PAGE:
January 23rd, 2012
The UK’s largest supermarket chain Tesco has said it is taking seriously concerns raised about the inaccessibility of its new smartphone app, and is to work with the RNIB to improve the situation.
The statement was issued after E-Access Bulletin raised questions with the company about the experiences of Steph Cutler, a small business adviser and personal coach who has impaired vision. Cutler approached EAB after becoming dissatisfied with the new Tesco shopping app and with the retailer’s initial response to her complaints.
“I love the iPhone – it has really changed my life, and on the whole, the apps I’ve got are pretty usable,” she said. “So when I downloaded the Tesco app I was excited to think I could use it to shop – although their website is accessible, I find it very time-consuming. But it turns out that the app is totally inaccessible with [the iPhone’s screenreader] VoiceOver. Basically, the app says the same thing whatever product you touch.”
After Cutler asked the RNIB to take a look and they had supported her assessment, she contacted Tesco to complain, but says the company’s initial response was unsatisfactory.
“I emailed them and they rang me back very quickly, but the poor lad from customer services just said ‘we know it’s inaccessible’, though he didn’t seem to know what that meant. He had obviously just been told to call, and he was trying to say he accepted it didn’t work, but that it was OK. He also categorically refused to let me talk to someone else.
“I emailed again, and another email came back saying they care about accessibility – but with no details of any remedial plan.”
Subsequently, after E-Access Bulletin had made its own enquiries into the case, Tesco did produce a fuller response. A spokesperson for Tesco said: “The software used in the iPhone application is cutting edge technology and we will be always aiming to improve the functionality of the application.
“We have taken the concerns raised seriously and recently contacted the RNIB to work with them in identifying features that will improve accessibility for the product.
“At this time, we are unable to give any timescales as to when this will be completed. Any amendments to the application will need to be built and tested, and will therefore take time to complete.”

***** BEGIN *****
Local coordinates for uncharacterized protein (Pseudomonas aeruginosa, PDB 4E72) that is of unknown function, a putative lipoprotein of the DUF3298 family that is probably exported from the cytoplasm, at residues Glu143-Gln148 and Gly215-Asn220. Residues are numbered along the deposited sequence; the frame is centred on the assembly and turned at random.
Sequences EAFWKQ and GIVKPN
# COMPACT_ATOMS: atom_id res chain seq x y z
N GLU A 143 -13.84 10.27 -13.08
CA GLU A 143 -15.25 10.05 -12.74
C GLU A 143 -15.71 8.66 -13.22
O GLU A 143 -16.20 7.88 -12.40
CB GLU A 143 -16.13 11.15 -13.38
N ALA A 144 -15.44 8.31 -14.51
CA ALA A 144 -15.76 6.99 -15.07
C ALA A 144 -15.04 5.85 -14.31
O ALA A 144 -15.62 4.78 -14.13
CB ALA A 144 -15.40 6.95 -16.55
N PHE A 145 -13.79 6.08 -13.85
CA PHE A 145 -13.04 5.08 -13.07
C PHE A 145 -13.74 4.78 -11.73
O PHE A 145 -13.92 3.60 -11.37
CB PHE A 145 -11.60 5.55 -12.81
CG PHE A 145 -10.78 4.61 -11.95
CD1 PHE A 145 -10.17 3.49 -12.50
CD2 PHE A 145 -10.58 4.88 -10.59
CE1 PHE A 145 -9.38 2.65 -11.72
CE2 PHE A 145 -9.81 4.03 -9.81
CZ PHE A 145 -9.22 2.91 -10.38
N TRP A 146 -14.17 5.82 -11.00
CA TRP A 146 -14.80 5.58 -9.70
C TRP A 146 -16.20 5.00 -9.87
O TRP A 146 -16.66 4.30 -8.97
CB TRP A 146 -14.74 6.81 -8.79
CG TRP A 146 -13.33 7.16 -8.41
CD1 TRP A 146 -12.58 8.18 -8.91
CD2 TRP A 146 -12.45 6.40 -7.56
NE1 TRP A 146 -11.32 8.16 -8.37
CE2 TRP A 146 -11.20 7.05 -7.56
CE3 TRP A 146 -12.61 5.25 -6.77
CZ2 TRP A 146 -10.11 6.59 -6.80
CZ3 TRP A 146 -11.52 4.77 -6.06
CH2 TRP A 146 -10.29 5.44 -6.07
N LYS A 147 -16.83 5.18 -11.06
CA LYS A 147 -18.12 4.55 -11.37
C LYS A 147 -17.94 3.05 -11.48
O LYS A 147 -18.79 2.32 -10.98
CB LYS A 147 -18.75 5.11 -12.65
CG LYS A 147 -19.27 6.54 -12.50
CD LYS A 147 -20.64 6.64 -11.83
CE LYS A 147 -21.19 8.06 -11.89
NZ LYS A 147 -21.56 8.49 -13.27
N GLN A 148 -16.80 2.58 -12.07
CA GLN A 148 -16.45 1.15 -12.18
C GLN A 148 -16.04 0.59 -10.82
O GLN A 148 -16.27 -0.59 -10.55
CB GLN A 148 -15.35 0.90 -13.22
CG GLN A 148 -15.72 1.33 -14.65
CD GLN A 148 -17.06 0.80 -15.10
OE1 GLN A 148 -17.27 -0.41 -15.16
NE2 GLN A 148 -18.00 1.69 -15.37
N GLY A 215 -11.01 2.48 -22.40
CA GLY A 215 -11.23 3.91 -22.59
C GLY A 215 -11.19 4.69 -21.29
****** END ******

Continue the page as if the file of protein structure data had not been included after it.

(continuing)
Tesco has now also been back in touch with Cutler to relay the same message, which she welcomes. “I am hoping they will be true to their word, and I do intend to monitor this one,” she said.
However, she says she still fails to understand why such a large company in the 21st century is failing to design in accessibility from the first release of a technology offering such as their new app.
“One argument about whether accessibility can be included is often resources, and rightly sometimes – but you just can’t say that about Tesco,” Cutler says. “We are talking about a massive retailer for whom resources aren’t a problem. They understand some of it, because they do some of it. It made me, as a visually impaired shopper, feel a little bit second class.
“I do accept apps are new, and the accessibility might change in future, but as a user I’m discriminated against.
“The point I put to them is that at the start of anything, you have a choice – you can choose to put accessibility into how it will function. But this time, either they briefed a developer and they didn’t put any emphasis on accessibility, or the developer just didn’t do it. It is far harder for them now – they will have to change code, which will be a biggish job. But it wouldn’t be a big job if they thought about it as a matter of course and didn’t put anything out that most of our customers can’t access.”
Ultimately, she says, it is a question of leadership. ““The bottom line is I feel as if I’ve been treated less favourably for reasons of my disability. It doesn’t feel like it’s been taken seriously from the top down – it doesn’t feel like the decision-maker has taken an inclusive approach, so why should customer service?”